In January 1914, with Europe on the brink of war and the United States in the throes of a depression, Henry Ford announced that he was doubling his workers’ pay from $2.34 per day to a princely $5 and, at the same time, reducing their nine-hour workday to eight hours. Ford Motor Company was, he said, initiating “the greatest revolution in the matter of rewards for its workers ever known to the industrial world.”
Strange as it may seem in today’s inflated economy, $5 per day was indeed a handsome wage in 1914, and what Ford did was every bit as revolutionary as he proclaimed.
Clearly then, the half eagle or $5 gold piece was a coin with considerable clout in 1914, even though it was only slightly larger than the then brand-new “Buffalo” nickel. After all, it represented a full day’s pay for well-paid workers enough to buy a pair of trousers plus a pair of work boots.
The half eagles being minted that year had more in common with Buffalo nickels than size: Both carried portraits of realistic-looking American Indians. The Indian Head half eagle had made its first appearance in 1908, along with a quarter eagle (or $2.50 gold piece) of identical design.
In another respect, however, these Indian Head gold pieces are unlike any other coins produced before or since by Uncle Sam: Their relief is incuse. Simply stated, what this means is that their designs and inscriptions are sunken below the surface of the coins, rather than being raised.
This innovative technique was quite daring, for no other modern coins had ever used it. In normal times, in fact, the idea might well have been scrapped. But new ideas were welcome in national affairs in the early 1900s, thanks in large measure to one larger-than-life individual: President Theodore Roosevelt. The restless, dynamic Roosevelt took a personal interest in virtually all aspects of the American scene including the nation’s coinage and left his personal imprint on many areas.
Roosevelt had persuaded the nation’s foremost sculptor, Augustus Saint-Gaudens, to redesign the double eagle and eagle ($20 and $10 gold pieces) and had taken great pride when the two new coins debuted in 1907 to rave reviews. In 1908, he turned his attention to the two remaining gold coins, the half eagle and quarter eagle.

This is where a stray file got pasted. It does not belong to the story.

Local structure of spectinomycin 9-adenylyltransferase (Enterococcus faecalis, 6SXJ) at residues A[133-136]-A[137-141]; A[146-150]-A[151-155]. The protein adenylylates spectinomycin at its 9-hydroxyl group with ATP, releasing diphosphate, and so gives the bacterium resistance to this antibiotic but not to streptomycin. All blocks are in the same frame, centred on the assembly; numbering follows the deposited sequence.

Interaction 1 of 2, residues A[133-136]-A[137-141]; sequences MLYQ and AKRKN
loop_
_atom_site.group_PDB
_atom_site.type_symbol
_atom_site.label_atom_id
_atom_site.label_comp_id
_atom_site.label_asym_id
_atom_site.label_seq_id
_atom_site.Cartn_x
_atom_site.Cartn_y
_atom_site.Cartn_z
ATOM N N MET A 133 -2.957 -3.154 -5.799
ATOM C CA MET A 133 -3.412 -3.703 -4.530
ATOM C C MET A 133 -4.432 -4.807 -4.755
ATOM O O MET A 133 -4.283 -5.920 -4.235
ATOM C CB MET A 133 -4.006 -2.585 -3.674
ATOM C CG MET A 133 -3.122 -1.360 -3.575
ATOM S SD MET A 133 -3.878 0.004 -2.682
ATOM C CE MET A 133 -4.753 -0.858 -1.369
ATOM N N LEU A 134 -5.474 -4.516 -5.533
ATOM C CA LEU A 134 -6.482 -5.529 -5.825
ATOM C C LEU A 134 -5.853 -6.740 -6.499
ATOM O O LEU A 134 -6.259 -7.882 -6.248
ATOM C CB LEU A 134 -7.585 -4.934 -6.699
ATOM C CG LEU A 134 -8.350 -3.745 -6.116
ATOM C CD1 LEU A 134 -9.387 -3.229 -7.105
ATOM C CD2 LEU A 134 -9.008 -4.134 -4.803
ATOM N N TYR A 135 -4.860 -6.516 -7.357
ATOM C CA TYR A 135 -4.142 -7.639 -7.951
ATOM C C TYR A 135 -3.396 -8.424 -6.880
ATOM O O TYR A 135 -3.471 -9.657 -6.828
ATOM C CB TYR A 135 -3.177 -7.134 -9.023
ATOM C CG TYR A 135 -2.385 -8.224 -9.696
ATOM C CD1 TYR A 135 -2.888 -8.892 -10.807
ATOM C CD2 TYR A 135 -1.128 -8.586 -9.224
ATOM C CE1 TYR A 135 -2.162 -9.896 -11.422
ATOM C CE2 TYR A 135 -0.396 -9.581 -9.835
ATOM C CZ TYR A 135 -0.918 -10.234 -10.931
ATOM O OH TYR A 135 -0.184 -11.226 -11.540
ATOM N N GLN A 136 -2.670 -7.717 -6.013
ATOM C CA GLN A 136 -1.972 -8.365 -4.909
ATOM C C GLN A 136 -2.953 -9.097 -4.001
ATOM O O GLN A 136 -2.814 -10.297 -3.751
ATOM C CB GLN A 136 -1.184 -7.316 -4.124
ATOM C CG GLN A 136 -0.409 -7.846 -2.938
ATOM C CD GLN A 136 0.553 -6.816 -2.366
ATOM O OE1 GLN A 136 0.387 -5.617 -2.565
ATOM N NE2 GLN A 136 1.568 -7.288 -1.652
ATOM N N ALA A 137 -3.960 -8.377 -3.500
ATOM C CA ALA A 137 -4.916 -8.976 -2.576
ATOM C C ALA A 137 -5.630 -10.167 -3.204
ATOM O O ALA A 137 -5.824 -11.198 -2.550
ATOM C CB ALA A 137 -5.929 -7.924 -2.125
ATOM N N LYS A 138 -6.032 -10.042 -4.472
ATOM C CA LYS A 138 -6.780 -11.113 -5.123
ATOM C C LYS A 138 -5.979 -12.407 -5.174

The idea of recessing the coins’ features came from William Sturgis Bigelow, a Boston physician and art lover who happened to be a close friend of Roosevelt’s. Bigelow had seen incuse relief in Egyptian art works at the Boston Museum of Fine Arts, and he piqued the president’s interest with his notion of adapting this technique to U.S. coinage. With Roosevelt’s blessing, he engaged a fellow Bostonian, noted sculptor Bela-Lyon Pratt, to prepare coinage models, and Pratt developed designs pairing an Indian brave on the obverse with an eagle in repose on the reverse.
The new coins must have bewildered many Americans when they first entered circulation near the end of 1908. Beyond their unusual relief, they also represented the first fundamental design change in the two denominations in nearly 70 years. Other than the addition of the words IN GOD WE TRUST in 1866, the previous half eaglewhich carried a portrait of Liberty with a coronet in her hairhad been basically the same since its origin in 1839.
Consternation, not confusion, was what some people felt when they saw the coins. One of the loudest critics was Philadelphia coin dealer Samuel H. Chapman, who took issue with everything from the virility of the Indian (he described the portrait as “emaciated”) to the health hazard posed by the “sunken design” (he predicted that this would make the coins “a great receptacle for dirt and conveyor of disease”).
Critics such as Chapman were doomed to disappointment in their bid to derail the new coins, although they had an influential ally in the U.S. Mint’s chief engraver, Charles E. Barber. Jealously defending his turf, Barber did make seemingly unneeded modifications in Pratt’s designs, just as he had done earlier with Saint-Gaudens’ models. But in the final analysis, Roosevelt’s support was all that mattered.
Indian Head half eagles were issued annually from 1908 through 1916; in one year, 1909, four different mints produced them (branch-mint issues are denoted by a mint mark to the left of the fasces on the reverse). After 1916, production was suspended for 13 years; it then resumed for one last hurrah in 1929 at the Philadelphia Mint before the series ended for good in the face of the Great Depression. The 1929 half eagle is the big key in the series, worth several thousand dollars even in circulated grades. Records list its mintage as 662,000, but the vast majority apparently were melted. Other scarce dates include 1909-O, 1911-D and 1908-S, all with mintages under 100,000. Small numbers of matte proofs were made every year from 1908 through 1915.
Being recessed, the design elements on Indian Head half eagles are shielded from heavy wear. At the same time, this complicates grading since wear patterns differ from those of raised-relief coins. Critical areas for detecting wear are the Indian’s cheekbone and headdress feathers and the shoulder of the eagle’s left wing. Although these coins are plentiful in grades up to Mint State-64, they are quite elusive in MS-65, and very rare above that level.
Henry Ford probably wasn’t thinking of the Indian Head half eagle when he instituted the $5 workday, yet the coin’s career did seem to parallel Ford’s: It came into being the same year as the Model-T, and it left the Mint’s production line two years after the Model-T gave way to the Model-A.
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